Share your terminal with tmate!

Share your terminal with tmate!

I engage in quite a bit of troubleshooting and IT support for friends and family. A tool that has always made it easier for me to do this is tmate for terminal sharing. It is something akin to screen sharing, but on the terminal.

The major benefit with tmate is that I can bootstrap a quick entry into their system with ease and no effort on their part, while those interested could follow and troubleshoot their PCs along with me. Working with tmate is easy. Install on your favourite distro, then run:

Running bare-bones tmate

The user should see a tmux session start with a handy dandy ssh command that looks something like this:

Tip: if you wish to use tmate only for remote access, run: tmate -F
To see the following messages again, run in a tmate session: tmate show-messages
Press <q> or <ctrl-c> to continue
Connecting to
Note: clear your terminal before sharing readonly access
ssh session read only: ssh [email protected]
ssh session: ssh [email protected]
tmate output
ssh [email protected]
Share this particular command for a two way sharing session where both of you can type and use the terminal in real time
ssh [email protected]
Share this command for a read only session, say for when you'd like to show your cli-fu during presentations or if you don't trust the party on the other end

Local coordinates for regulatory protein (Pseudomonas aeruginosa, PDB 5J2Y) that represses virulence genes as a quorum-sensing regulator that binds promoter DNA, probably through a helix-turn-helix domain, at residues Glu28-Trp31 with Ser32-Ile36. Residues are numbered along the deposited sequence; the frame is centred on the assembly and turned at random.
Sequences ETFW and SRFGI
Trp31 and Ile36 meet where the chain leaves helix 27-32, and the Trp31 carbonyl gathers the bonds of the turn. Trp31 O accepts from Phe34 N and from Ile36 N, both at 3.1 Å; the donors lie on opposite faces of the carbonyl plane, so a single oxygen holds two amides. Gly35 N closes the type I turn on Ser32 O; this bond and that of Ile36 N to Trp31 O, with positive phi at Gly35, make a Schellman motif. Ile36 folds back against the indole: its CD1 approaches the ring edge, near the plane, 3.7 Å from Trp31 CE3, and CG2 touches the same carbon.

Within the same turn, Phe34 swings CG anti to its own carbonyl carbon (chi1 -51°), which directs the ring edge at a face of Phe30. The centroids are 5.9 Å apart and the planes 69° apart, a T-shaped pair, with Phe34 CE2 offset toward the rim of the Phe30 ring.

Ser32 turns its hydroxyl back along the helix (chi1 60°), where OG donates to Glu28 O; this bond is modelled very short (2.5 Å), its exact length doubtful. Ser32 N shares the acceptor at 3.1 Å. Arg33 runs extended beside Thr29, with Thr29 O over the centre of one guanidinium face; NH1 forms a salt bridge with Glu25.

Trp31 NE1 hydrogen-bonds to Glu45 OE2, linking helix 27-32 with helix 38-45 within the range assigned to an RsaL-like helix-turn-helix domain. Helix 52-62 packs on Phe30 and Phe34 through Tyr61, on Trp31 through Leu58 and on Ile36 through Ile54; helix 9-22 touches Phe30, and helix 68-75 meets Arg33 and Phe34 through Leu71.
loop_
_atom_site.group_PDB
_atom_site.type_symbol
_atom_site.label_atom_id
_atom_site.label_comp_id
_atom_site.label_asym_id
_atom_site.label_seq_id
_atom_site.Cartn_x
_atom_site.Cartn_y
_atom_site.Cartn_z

This would be the end of the tutorial and for all intents and purposes it is. Share this session with the other person and you are done, you have a two-way terminal sharing session.

But if like me and have always been greedy, then continue reading.

Self-Hosting a tmate-ssh-server instance

I decided to host my very own tmate-ssh-server. Why would one need to do so? I find for one, self-hosting fun and exciting while at the same time being reliable. The official default servers don't always run and are in some way or other rate-limited. So began my quest to run my own instance of tmate's ssh server.

If you'd be content with having a look at my docker-compose and calling it a day, then here's a link to it:

dockerfiles/tmate at master · aakashhemadri/dockerfiles
Collection of Docker and docker-compose files. Contribute to aakashhemadri/dockerfiles development by creating an account on GitHub.

There's not much to it but three simple steps.

# Clone this repository and cd into tmate
git clone
cd dockerfiles/tmate
Clone! Clone! CLONE!

The next step is to key in what's special about your setup. You may enter the domain/IP to your server, whether it's behind a reverse proxy, ports, or more.

# Make a copy of .env.example into .env and edit the appropriate variables
cp .env.example .env
nano .env
Make it your own!

To explore and learn more about the environment variables in use, visit the docker hub page.

Create keys and start tmate-ssh-server:

# Run this to setup and start tmate-ssh-server
Run the setup!

Here, we use tmate's own script to create ssh-keys and mount them as a volume inside the docker image. My script lets you have a look at its contents before you run it. So, make sure everything is perfect and nothing is amiss.

As the script has run its course, it'll print the configuration necessary to use your tmate-ssh-server on a client. Save that in ~/.tmate.conf file and share it with whomsoever would like to use your instance. docker-compose should have initialised tmate-ssh-server as a background service on a successful run of the script. Once everything looks good after having a look at the logs docker-compose logs -f. Like earlier, run:

Running tmate with configuration set in ~/.tmate,conf

You now can share your new tmate instance hosted on your very own server!

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